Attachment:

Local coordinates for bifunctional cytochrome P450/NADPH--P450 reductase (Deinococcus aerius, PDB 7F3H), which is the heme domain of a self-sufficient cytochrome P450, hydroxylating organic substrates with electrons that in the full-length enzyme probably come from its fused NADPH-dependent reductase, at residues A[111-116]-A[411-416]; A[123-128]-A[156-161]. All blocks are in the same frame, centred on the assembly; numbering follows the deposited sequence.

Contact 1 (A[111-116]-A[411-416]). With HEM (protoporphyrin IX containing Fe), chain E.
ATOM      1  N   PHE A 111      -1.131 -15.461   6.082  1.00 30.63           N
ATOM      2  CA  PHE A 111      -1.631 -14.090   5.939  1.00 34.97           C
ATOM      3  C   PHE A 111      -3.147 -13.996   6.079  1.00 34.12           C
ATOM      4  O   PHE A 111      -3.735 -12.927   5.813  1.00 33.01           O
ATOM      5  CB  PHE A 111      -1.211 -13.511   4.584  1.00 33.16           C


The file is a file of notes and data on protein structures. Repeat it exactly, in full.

Local coordinates for bifunctional cytochrome P450/NADPH--P450 reductase (Deinococcus aerius, PDB 7F3H), which is the heme domain of a self-sufficient cytochrome P450, hydroxylating organic substrates with electrons that in the full-length enzyme probably come from its fused NADPH-dependent reductase, at residues A[111-116]-A[411-416]; A[123-128]-A[156-161]. All blocks are in the same frame, centred on the assembly; numbering follows the deposited sequence.

Contact 1 (A[111-116]-A[411-416]). With HEM (protoporphyrin IX containing Fe), chain E.
ATOM      1  N   PHE A 111      -1.131 -15.461   6.082  1.00 30.63           N
ATOM      2  CA  PHE A 111      -1.631 -14.090   5.939  1.00 34.97           C
ATOM      3  C   PHE A 111      -3.147 -13.996   6.079  1.00 34.12           C
ATOM      4  O   PHE A 111      -3.735 -12.927   5.813  1.00 33.01           O
ATOM      5  CB  PHE A 111      -1.211 -13.511   4.584  1.00 33.16           C